The Heritage Foundation of Williamson County announced Wednesday, Nov. 3, its opposition to the Milcrofton Utility District’s legal petition to condemn part of the historic Holly Tree Gap Farm to seize and develop it.
The Heritage Foundation comes in defense of one of the last remaining historic farms in the county, situated on either side of Holly Tree Gap Road, which includes a stretch of the Middle Road — the original thoroughfare that first linked Franklin to Nashville as early as 1799. This comes as the Save Holly Tree Gap petition notches over 1,700 signatures in defense of the land, about 300 of which having come within the last six days.
“The mission of the Heritage Foundation is to preserve and protect the rich cultural heritage of our community, and the Menefee-Byrd farm is one of those historic places we will advocate to protect," said Heritage Foundation CEO Bari Beasley.
"Milcrofton’s pursuit of the Holly Tree Gap land not only disrespects private property rights, but it also disregards the historical significance of this special site that sits well outside of their service district.
“We are asking the Milcrofton Utility Board to reverse its decision and find an alternative location for their water tanks that will not destroy a historically significant piece of Williamson County’s history.”
The utility district’s petition was filed in the 21st judicial district's circuit court on Oct. 22 with a request to acquire the 1.73 acres of the property for $86,500 via eminent domain.
Milcrofton intends to develop the space with two water reservoirs tanks, each about two stories tall and each bearing the capacity for a million gallons. The Byrds — Andrew and Marianne Menefee — have committed to fight the petition in court, which pits Tom V. White of Nashville-based, powerhouse law firm Tune Entrekin and White P.C. against Milcrofton’s representation at Branstetter, Stranch & Jennings PLLC., also based in Nashville.
The Heritage Foundation has worked to preserve Williamson County’s historic sites and elements since 1967, along the way promoting revitalization in Franklin’s Historic Downtown for the sake of historic preservation. This year in particular, for example, the institution bought the historic Franklin Grove property on which the LeHew Mansion now houses the new Franklin Innovation Center, which repurposes old space for incubating startups and thereby preserves the locale.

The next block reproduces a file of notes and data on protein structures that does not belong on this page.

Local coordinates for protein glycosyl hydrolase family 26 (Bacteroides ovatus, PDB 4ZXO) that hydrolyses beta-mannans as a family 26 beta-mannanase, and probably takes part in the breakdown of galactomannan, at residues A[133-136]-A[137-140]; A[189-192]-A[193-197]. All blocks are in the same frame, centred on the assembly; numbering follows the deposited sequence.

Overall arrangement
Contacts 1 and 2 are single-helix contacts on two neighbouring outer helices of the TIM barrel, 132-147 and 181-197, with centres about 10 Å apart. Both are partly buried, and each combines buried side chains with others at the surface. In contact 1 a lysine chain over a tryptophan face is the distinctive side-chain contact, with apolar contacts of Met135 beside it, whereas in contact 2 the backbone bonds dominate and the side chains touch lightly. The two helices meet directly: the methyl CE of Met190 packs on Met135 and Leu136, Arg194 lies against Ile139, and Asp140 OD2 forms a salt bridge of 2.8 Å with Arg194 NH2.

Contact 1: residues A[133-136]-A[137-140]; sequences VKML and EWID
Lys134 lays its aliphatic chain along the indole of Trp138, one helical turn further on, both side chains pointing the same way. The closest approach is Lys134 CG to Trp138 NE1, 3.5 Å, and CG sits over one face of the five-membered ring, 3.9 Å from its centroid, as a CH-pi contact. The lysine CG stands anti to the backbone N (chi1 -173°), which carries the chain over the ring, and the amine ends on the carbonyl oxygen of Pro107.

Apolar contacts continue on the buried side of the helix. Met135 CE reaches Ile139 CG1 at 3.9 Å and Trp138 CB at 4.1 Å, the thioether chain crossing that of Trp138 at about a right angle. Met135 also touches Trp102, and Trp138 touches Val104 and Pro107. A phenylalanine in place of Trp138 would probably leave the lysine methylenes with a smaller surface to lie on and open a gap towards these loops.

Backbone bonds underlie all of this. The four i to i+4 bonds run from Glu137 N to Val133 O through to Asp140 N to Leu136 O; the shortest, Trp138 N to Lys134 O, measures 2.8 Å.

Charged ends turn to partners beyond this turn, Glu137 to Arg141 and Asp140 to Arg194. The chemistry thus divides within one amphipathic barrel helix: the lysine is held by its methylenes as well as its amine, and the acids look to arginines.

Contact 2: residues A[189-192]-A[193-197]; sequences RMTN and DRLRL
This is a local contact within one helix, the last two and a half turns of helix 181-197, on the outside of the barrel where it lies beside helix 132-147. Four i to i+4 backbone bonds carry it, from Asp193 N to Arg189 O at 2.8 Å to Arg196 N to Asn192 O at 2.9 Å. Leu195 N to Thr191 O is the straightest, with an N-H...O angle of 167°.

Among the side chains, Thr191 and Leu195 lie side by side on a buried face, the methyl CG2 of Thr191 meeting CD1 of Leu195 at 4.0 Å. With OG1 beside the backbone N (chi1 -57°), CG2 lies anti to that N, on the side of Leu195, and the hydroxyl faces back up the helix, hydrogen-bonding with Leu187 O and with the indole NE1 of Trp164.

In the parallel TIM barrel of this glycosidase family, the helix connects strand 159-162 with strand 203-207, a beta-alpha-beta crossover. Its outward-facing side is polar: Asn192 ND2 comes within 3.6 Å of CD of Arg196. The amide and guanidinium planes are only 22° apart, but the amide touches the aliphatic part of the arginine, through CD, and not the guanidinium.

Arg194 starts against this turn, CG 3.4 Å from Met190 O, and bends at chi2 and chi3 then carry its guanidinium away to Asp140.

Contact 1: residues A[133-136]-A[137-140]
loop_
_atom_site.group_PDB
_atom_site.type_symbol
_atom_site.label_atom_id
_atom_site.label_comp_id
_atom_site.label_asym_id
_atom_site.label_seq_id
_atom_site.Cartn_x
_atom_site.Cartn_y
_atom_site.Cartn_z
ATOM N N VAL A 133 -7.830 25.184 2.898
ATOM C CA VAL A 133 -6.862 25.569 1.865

Now the foundation aims to increase awareness about the historicity of Holly Hill Farm and Holly Tree Gap Road in the Brentwood-Franklin border region.
The Civil War Battle of Nashville on Dec. 15 and 16, 1864, preceded Confederate General John Bell Hood leading his Army of Tennessee to Franklin to reach the Holly Tree Gap the next day and fight Federal regiments — suffering significant losses to the tune of some 250 captured and an unknown number of injuries and casualties while Federal forces suffered 22 deaths and 60 wounded.
“The Menefee-Byrd farm is a historic property located along the earliest established transportation corridor that connected Nashville to Franklin. This historic corridor and the generational Menefee-Byrd farm connected to it must be protected,” foundation Senior Director of Preservation and Education Rachael Finch said in a press release.
“The historic significance of this naturally occurring hollow cannot be understated. Due diligence has not been considered by the Milcrofton Utility Board, including a full historic survey, complete with an archaeological and environmental assessment to determine historic and cultural resources located within the parameters of the proposed placement of water tanks.”
Holly Tree Gap Farm now joins the foundation’s preservation conquests to date — The Franklin Theatre, the Old, Old Jail and Roper’s Knob — and thereby will attract increasing attention from the county’s preservationists and affluent landowners. The public taking attempt has already alarmed county officials.